What the News of the World/NewsCorp Scandal can Teach us about Media Conglomerates
At this point, every major news outlet (except, of course, those owned by NewsCorp) has reported extensively the gory details of the death of the British tabloid News of the World – Their phone hacking history; their famous owner; the pie-in-the-face debacle in British Parliament – but there is one thing we’re not talking about: the danger of media conglomerations.
Of course, this is because most major news outlets are owned by a media conglomerate. Most media is owned by a media conglomerate. Most of the time, it’s fine – we barely even notice that only a few major corporations are behind providing our sources of information in the traditional media. It really doesn’t effect the way most news is told, or presented. But once it hits a little too close to home, obviously, they just keep mum on the subject.
But I’m not owned by a media conglomeration, so I’m not afraid what will happen to my job if I say this: media conglomerates are dangerous. Not in a “hide-your-kids-hide-your-wife” kind of way, but in a way that their power looms vaguely over everything that happens in the news. They have the ultimate power over our information and clearly can try to ignore major news stories that involve them or their subsidiaries. They feel immortal – they can preform explicitly illegal activities and get away with it.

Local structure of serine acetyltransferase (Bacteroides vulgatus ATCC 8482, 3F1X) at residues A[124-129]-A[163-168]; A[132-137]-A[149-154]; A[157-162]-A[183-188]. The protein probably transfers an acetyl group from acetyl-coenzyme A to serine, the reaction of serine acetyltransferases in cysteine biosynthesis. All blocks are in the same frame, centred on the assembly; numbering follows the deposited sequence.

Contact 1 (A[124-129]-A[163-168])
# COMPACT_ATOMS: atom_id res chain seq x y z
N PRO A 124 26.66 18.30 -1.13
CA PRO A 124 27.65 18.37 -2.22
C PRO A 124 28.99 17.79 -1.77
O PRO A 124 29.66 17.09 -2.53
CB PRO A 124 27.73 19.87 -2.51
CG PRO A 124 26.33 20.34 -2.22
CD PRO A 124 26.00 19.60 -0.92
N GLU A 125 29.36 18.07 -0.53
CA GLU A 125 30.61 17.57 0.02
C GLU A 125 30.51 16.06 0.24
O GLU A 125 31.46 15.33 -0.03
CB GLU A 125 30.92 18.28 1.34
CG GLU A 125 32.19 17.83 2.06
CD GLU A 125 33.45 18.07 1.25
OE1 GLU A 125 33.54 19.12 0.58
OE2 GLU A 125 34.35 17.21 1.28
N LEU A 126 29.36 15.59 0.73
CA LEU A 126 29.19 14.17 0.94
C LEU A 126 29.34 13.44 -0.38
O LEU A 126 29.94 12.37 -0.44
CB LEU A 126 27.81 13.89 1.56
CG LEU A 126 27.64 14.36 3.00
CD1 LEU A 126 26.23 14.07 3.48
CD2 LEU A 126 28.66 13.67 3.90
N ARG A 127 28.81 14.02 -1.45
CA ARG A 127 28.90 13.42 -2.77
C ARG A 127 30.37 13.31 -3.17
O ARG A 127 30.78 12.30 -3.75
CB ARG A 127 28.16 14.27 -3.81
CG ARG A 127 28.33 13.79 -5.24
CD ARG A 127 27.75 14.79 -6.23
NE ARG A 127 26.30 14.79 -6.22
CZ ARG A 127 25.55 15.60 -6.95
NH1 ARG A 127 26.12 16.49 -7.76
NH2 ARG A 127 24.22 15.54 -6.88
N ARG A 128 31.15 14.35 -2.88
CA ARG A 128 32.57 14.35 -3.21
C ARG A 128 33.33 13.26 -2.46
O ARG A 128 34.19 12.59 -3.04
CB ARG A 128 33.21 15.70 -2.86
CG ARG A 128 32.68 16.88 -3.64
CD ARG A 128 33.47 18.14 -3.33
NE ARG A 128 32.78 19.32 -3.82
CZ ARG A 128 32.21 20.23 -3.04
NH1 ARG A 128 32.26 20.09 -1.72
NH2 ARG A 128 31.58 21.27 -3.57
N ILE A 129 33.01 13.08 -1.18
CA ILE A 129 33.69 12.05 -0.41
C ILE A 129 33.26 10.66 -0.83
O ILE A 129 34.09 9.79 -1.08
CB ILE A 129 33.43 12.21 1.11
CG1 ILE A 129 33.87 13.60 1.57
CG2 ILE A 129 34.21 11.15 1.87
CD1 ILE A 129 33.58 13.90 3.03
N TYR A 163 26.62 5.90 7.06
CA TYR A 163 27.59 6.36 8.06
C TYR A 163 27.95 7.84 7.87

I’m not trying to tell you that every single outlet owned by every single conglomeration is preforming illegal activities. That’s not true at all. What’s scary is that, although NewsCorp is notoriously known for playing fast-and-loose with laws and typical standards of journalism ethics, any conglomeration has a vast reach and power that they can shape the way we view the world – perhaps according to a political agenda, like NewsCorp, or perhaps just to not openly bad-mouth corporations and conglomerates – the way they are now. It just feels like a little too much power for a few major players.
My suggestion? Support your public media – NPR, PBS, local stations, local papers, internet zines – anything and everything that doesn’t have a giant corporate stamp on it!